1) INSTINCT–Ultimately I bought the wheel I wanted. Don’t ignore your leanings. If you favor one brand, or one type, over another, pay attention.
2) EXPERIENCE–I listened to people who said, “Try as many as you can,” but I only tried two different wheels. (I liked both the wheels I tried.) However, I saw several in action at a retreat I attended, and talked to their owners–beginners through experienced spinners. (Note: EVERYONE was happy with the wheel they purchased and I saw almost all the wheels I was considering.) One gal tried three wheels at the retreat and saw no significant difference between them. I was reluctant to ask people to let me use their wheels–I would hesitate to let someone else use mine, for one thing, but also, they had work in progress on their wheels and after class we all wanted to pack up and go back to our hotel rooms. So . . .
3) INTERNET VIDEOS and ARTICLES–I watched lots of videos and read articles and books. The more I learned about spinning wheels, the more I understood. The biggest consideration seemed to be single-drive or double-drive. (I knew I wanted two treadles.) One lady who bought the double-drive Schacht Matchless (price is about $1100) said she bought it because she wanted options–the Matchless can be used as a single-drive as well. When she said she always uses it as a single-drive it seemed pointless to me to have paid all that money.
4) Does it come assembled?
5) Can you travel with it?
6) Is there support available?
7) Can you easily get parts?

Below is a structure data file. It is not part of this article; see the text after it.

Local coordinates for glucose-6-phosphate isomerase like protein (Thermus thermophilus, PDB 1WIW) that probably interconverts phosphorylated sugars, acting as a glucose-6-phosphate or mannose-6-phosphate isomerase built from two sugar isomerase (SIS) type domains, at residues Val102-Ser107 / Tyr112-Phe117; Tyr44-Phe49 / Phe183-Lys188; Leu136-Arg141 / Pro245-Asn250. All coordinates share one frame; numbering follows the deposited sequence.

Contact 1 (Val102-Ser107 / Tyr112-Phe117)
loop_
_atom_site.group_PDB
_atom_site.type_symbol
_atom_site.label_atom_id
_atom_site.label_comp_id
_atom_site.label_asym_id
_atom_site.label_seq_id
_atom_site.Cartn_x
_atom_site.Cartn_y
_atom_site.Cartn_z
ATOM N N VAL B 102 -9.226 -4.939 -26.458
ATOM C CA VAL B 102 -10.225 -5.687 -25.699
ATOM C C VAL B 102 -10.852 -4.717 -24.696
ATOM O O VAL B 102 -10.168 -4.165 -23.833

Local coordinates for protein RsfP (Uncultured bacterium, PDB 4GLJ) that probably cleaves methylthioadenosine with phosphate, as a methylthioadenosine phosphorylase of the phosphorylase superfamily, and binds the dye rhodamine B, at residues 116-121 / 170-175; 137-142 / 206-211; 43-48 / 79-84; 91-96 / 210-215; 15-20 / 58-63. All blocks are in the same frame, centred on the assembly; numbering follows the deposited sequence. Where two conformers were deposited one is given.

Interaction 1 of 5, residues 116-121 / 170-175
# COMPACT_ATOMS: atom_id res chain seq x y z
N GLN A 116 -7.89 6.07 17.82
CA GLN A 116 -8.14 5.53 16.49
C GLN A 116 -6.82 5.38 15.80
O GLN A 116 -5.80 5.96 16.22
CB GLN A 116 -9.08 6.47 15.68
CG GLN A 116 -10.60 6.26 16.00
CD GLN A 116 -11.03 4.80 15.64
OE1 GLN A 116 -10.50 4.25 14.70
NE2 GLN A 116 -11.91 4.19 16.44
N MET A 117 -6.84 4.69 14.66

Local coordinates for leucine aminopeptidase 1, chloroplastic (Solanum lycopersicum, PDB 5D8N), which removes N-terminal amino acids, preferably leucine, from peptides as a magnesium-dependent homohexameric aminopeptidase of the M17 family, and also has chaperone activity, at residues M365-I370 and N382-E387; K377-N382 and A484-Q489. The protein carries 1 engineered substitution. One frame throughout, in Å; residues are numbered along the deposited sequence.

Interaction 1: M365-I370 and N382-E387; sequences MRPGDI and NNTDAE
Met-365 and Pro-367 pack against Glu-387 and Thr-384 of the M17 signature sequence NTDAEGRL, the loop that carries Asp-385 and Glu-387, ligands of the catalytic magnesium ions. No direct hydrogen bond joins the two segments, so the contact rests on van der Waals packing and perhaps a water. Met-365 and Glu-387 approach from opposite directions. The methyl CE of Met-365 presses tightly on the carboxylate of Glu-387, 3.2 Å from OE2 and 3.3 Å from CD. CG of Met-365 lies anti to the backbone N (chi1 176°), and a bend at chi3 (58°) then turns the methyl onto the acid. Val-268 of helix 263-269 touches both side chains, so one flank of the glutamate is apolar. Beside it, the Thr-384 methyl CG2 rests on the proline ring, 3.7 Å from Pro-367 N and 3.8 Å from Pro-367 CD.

I felt weirdly pressured to buy the Schacht Matchless, but I didn’t want to. It was the first (and third) wheel I tried. I don’t understand the double-drive difference yet–I’m a beginner and I want to get started practicing. Besides, to be honest, I don’t like the name Schacht. When I first saw it I had no idea how to pronounce it, and kept saying it wrong. (It sounds exactly like “shacked.”) While Kromski Sonata is a lovely name, its price kicked it out of the running (although the carrying bag was definitely enticing).
I decided to go with the Lendrum Original. When I used it, I felt like a warm knife in cool butter. I felt relaxed and comfortable when I used it.
The look of the tilted wheel put me off at first, but it didn’t affect performance and I decided to like its unconventionality. It’s easy to fold down and travel with, though one of the heavier, larger travel models. It comes assembled and finished, so I don’t have to think about doing it myself and forever being sorry I got one that needs finishing. It’s easy to find online help and parts for. And the name reminds me of a word from Watership Down (though, sadly, the lendri are enemies of the rabbits).
I ordered mine last night, at 11:00 P.M. MDT, from The Woolery because they offered me a $25 gift certificate and I was making other purchases from them that Paradise Fibers didn’t have. Today I received this email notice: